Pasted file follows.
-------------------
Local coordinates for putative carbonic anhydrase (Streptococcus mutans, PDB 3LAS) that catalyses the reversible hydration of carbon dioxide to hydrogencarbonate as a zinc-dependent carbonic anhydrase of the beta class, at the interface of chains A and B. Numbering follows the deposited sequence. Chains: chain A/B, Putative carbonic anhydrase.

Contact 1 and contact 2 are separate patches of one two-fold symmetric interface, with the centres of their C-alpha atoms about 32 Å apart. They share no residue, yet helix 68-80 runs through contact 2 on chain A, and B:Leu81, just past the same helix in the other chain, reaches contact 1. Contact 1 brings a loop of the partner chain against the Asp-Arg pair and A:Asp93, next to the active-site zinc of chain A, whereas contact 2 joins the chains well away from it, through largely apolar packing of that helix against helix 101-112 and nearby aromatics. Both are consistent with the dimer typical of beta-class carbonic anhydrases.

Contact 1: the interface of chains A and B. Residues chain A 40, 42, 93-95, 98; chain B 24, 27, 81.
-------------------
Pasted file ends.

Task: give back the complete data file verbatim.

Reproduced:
Local coordinates for putative carbonic anhydrase (Streptococcus mutans, PDB 3LAS) that catalyses the reversible hydration of carbon dioxide to hydrogencarbonate as a zinc-dependent carbonic anhydrase of the beta class, at the interface of chains A and B. Numbering follows the deposited sequence. Chains: chain A/B, Putative carbonic anhydrase.

Contact 1 and contact 2 are separate patches of one two-fold symmetric interface, with the centres of their C-alpha atoms about 32 Å apart. They share no residue, yet helix 68-80 runs through contact 2 on chain A, and B:Leu81, just past the same helix in the other chain, reaches contact 1. Contact 1 brings a loop of the partner chain against the Asp-Arg pair and A:Asp93, next to the active-site zinc of chain A, whereas contact 2 joins the chains well away from it, through largely apolar packing of that helix against helix 101-112 and nearby aromatics. Both are consistent with the dimer typical of beta-class carbonic anhydrases.

Contact 1: the interface of chains A and B. Residues chain A 40, 42, 93-95, 98; chain B 24, 27, 81.